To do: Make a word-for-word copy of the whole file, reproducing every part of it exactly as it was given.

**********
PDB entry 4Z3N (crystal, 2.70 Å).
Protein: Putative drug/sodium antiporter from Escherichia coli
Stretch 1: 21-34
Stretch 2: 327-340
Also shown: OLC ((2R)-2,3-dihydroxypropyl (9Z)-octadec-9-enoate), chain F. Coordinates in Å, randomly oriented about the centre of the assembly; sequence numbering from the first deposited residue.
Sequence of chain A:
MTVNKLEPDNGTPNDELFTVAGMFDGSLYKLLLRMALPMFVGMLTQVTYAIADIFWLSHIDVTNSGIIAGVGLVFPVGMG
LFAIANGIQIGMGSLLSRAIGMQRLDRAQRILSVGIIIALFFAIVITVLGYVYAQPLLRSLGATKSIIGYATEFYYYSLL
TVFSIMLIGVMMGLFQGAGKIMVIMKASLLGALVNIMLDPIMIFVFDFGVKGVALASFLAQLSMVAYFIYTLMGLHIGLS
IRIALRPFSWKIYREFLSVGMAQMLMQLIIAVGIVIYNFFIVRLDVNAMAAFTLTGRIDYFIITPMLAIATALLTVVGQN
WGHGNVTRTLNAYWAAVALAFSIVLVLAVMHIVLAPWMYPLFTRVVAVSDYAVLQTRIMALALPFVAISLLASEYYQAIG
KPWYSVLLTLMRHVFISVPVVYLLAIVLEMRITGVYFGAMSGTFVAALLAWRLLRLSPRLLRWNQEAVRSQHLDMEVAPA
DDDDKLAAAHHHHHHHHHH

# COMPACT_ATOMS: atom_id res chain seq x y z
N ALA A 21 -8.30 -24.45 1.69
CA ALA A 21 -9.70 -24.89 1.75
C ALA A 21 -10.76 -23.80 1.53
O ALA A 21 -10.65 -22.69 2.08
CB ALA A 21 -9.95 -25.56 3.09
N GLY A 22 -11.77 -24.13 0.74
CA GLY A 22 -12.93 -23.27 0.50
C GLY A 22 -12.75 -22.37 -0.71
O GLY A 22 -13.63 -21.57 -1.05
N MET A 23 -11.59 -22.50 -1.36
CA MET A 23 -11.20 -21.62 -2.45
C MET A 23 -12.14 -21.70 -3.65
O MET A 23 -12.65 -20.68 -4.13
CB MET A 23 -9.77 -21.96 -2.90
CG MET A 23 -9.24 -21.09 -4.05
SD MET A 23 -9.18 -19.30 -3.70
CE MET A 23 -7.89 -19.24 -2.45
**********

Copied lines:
PDB entry 4Z3N (crystal, 2.70 Å).
Protein: Putative drug/sodium antiporter from Escherichia coli
Stretch 1: 21-34
Stretch 2: 327-340
Also shown: OLC ((2R)-2,3-dihydroxypropyl (9Z)-octadec-9-enoate), chain F. Coordinates in Å, randomly oriented about the centre of the assembly; sequence numbering from the first deposited residue.
Sequence of chain A:
MTVNKLEPDNGTPNDELFTVAGMFDGSLYKLLLRMALPMFVGMLTQVTYAIADIFWLSHIDVTNSGIIAGVGLVFPVGMG
LFAIANGIQIGMGSLLSRAIGMQRLDRAQRILSVGIIIALFFAIVITVLGYVYAQPLLRSLGATKSIIGYATEFYYYSLL
TVFSIMLIGVMMGLFQGAGKIMVIMKASLLGALVNIMLDPIMIFVFDFGVKGVALASFLAQLSMVAYFIYTLMGLHIGLS
IRIALRPFSWKIYREFLSVGMAQMLMQLIIAVGIVIYNFFIVRLDVNAMAAFTLTGRIDYFIITPMLAIATALLTVVGQN
WGHGNVTRTLNAYWAAVALAFSIVLVLAVMHIVLAPWMYPLFTRVVAVSDYAVLQTRIMALALPFVAISLLASEYYQAIG
KPWYSVLLTLMRHVFISVPVVYLLAIVLEMRITGVYFGAMSGTFVAALLAWRLLRLSPRLLRWNQEAVRSQHLDMEVAPA
DDDDKLAAAHHHHHHHHHH

# COMPACT_ATOMS: atom_id res chain seq x y z
N ALA A 21 -8.30 -24.45 1.69
CA ALA A 21 -9.70 -24.89 1.75
C ALA A 21 -10.76 -23.80 1.53
O ALA A 21 -10.65 -22.69 2.08
CB ALA A 21 -9.95 -25.56 3.09
N GLY A 22 -11.77 -24.13 0.74
CA GLY A 22 -12.93 -23.27 0.50
C GLY A 22 -12.75 -22.37 -0.71
O GLY A 22 -13.63 -21.57 -1.05
N MET A 23 -11.59 -22.50 -1.36
CA MET A 23 -11.20 -21.62 -2.45
C MET A 23 -12.14 -21.70 -3.65
O MET A 23 -12.65 -20.68 -4.13
CB MET A 23 -9.77 -21.96 -2.90
CG MET A 23 -9.24 -21.09 -4.05
SD MET A 23 -9.18 -19.30 -3.70
CE MET A 23 -7.89 -19.24 -2.45